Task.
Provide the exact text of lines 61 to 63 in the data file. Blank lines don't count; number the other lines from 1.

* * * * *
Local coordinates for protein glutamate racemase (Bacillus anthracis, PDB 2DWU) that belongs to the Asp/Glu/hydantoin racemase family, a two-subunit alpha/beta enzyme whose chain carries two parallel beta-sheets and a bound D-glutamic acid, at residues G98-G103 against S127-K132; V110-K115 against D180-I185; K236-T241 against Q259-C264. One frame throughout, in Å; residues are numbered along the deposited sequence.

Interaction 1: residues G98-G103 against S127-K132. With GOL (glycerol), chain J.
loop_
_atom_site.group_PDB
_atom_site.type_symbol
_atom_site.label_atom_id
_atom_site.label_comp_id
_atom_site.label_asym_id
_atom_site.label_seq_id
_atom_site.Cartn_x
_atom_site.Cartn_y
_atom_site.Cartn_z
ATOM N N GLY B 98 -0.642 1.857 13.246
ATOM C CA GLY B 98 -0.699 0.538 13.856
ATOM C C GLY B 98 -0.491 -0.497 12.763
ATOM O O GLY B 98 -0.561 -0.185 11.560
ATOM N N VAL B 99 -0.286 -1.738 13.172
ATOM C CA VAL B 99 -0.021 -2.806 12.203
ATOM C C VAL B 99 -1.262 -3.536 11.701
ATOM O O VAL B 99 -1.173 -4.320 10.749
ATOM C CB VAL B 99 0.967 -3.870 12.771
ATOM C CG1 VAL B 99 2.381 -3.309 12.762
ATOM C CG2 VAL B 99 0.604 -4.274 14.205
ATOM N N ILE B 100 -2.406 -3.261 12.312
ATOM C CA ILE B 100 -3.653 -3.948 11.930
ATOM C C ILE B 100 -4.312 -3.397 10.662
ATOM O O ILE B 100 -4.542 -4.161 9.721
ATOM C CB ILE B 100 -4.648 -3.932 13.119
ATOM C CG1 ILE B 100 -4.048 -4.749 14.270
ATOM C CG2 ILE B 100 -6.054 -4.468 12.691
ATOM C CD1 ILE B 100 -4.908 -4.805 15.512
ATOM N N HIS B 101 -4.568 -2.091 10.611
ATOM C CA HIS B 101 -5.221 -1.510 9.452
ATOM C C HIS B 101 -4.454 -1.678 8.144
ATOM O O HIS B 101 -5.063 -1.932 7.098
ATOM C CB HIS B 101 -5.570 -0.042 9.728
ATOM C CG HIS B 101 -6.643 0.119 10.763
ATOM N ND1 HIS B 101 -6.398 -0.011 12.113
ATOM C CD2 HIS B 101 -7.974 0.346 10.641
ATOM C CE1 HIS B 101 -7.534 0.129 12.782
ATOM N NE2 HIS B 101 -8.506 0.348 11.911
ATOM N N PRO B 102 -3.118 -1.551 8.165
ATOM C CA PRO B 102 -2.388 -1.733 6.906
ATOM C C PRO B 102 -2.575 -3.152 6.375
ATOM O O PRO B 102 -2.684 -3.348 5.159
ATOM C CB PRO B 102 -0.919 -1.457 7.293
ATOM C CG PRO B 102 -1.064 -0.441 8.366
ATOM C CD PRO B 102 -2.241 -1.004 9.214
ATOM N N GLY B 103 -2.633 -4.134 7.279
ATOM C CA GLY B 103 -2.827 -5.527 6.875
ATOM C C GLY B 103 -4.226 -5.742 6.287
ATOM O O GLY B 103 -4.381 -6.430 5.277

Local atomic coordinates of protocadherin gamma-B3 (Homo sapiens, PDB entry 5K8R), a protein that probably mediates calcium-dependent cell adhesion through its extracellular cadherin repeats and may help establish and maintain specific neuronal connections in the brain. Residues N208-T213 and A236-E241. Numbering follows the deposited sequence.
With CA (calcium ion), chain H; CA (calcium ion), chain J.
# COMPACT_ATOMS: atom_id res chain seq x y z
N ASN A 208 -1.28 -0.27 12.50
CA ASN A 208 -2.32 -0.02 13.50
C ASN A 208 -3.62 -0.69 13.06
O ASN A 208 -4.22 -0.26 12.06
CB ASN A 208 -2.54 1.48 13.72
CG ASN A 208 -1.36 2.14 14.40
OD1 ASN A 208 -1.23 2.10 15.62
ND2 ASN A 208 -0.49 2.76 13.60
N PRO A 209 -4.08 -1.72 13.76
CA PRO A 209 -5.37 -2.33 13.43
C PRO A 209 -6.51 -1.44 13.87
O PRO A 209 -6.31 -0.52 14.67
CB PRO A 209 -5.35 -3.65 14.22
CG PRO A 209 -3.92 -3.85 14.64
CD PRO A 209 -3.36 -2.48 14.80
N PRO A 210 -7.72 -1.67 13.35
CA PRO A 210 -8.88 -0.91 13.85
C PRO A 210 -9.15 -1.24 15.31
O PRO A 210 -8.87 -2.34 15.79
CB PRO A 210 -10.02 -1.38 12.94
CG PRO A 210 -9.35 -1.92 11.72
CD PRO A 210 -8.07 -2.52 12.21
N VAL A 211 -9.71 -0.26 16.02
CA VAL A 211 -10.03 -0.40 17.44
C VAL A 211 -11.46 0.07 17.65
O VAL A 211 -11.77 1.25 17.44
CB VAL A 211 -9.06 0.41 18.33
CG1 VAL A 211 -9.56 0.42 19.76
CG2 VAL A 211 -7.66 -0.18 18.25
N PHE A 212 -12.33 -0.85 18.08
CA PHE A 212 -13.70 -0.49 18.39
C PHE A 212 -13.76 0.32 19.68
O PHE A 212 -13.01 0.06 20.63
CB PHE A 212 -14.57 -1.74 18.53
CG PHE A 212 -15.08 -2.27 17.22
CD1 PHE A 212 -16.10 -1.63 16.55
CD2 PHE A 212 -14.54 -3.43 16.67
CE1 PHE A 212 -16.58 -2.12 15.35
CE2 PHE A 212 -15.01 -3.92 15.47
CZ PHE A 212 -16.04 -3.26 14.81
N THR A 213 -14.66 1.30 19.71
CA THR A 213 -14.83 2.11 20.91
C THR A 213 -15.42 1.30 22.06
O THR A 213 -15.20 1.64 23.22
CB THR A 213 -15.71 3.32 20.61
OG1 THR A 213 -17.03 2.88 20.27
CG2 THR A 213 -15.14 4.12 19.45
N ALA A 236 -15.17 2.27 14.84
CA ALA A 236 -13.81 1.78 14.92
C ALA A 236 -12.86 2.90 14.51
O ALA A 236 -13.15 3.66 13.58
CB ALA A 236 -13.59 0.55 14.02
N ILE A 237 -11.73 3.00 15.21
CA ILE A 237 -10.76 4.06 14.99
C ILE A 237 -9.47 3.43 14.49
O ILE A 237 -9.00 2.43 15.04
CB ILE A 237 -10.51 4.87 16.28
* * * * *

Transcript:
CG ASN A 208 -1.36 2.14 14.40
OD1 ASN A 208 -1.23 2.10 15.62
ND2 ASN A 208 -0.49 2.76 13.60